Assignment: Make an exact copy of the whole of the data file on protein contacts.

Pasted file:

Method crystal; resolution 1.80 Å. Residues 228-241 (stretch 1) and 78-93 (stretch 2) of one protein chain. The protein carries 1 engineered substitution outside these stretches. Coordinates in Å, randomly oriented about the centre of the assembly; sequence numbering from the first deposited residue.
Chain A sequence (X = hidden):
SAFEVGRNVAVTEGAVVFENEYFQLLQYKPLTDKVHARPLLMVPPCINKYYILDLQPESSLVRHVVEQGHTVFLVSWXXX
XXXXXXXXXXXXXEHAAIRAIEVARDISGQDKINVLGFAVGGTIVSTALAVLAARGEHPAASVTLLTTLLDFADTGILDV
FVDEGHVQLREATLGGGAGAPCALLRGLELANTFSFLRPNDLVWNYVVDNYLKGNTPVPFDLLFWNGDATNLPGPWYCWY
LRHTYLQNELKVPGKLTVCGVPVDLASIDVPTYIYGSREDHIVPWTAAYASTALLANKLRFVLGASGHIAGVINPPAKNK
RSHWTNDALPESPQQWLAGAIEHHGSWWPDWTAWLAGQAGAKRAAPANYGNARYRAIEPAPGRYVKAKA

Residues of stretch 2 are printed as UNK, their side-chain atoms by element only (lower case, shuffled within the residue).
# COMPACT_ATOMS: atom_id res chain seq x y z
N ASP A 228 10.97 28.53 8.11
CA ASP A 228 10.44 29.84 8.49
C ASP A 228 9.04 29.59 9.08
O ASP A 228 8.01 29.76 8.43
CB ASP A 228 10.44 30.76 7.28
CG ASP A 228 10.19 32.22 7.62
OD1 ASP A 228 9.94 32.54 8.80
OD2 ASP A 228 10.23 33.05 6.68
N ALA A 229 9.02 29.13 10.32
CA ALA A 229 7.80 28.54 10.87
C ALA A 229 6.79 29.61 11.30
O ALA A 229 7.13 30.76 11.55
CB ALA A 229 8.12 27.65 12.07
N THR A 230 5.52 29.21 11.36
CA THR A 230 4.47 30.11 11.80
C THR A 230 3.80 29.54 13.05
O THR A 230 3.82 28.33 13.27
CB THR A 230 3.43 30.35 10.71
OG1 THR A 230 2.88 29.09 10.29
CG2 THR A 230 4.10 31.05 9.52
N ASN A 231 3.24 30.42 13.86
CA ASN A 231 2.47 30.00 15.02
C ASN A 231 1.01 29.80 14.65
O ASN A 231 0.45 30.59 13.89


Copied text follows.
Method crystal; resolution 1.80 Å. Residues 228-241 (stretch 1) and 78-93 (stretch 2) of one protein chain. The protein carries 1 engineered substitution outside these stretches. Coordinates in Å, randomly oriented about the centre of the assembly; sequence numbering from the first deposited residue.
Chain A sequence (X = hidden):
SAFEVGRNVAVTEGAVVFENEYFQLLQYKPLTDKVHARPLLMVPPCINKYYILDLQPESSLVRHVVEQGHTVFLVSWXXX
XXXXXXXXXXXXXEHAAIRAIEVARDISGQDKINVLGFAVGGTIVSTALAVLAARGEHPAASVTLLTTLLDFADTGILDV
FVDEGHVQLREATLGGGAGAPCALLRGLELANTFSFLRPNDLVWNYVVDNYLKGNTPVPFDLLFWNGDATNLPGPWYCWY
LRHTYLQNELKVPGKLTVCGVPVDLASIDVPTYIYGSREDHIVPWTAAYASTALLANKLRFVLGASGHIAGVINPPAKNK
RSHWTNDALPESPQQWLAGAIEHHGSWWPDWTAWLAGQAGAKRAAPANYGNARYRAIEPAPGRYVKAKA

Residues of stretch 2 are printed as UNK, their side-chain atoms by element only (lower case, shuffled within the residue).
# COMPACT_ATOMS: atom_id res chain seq x y z
N ASP A 228 10.97 28.53 8.11
CA ASP A 228 10.44 29.84 8.49
C ASP A 228 9.04 29.59 9.08
O ASP A 228 8.01 29.76 8.43
CB ASP A 228 10.44 30.76 7.28
CG ASP A 228 10.19 32.22 7.62
OD1 ASP A 228 9.94 32.54 8.80
OD2 ASP A 228 10.23 33.05 6.68
N ALA A 229 9.02 29.13 10.32
CA ALA A 229 7.80 28.54 10.87
C ALA A 229 6.79 29.61 11.30
O ALA A 229 7.13 30.76 11.55
CB ALA A 229 8.12 27.65 12.07
N THR A 230 5.52 29.21 11.36
CA THR A 230 4.47 30.11 11.80
C THR A 230 3.80 29.54 13.05
O THR A 230 3.82 28.33 13.27
CB THR A 230 3.43 30.35 10.71
OG1 THR A 230 2.88 29.09 10.29
CG2 THR A 230 4.10 31.05 9.52
N ASN A 231 3.24 30.42 13.86
CA ASN A 231 2.47 30.00 15.02
C ASN A 231 1.01 29.80 14.65
O ASN A 231 0.45 30.59 13.89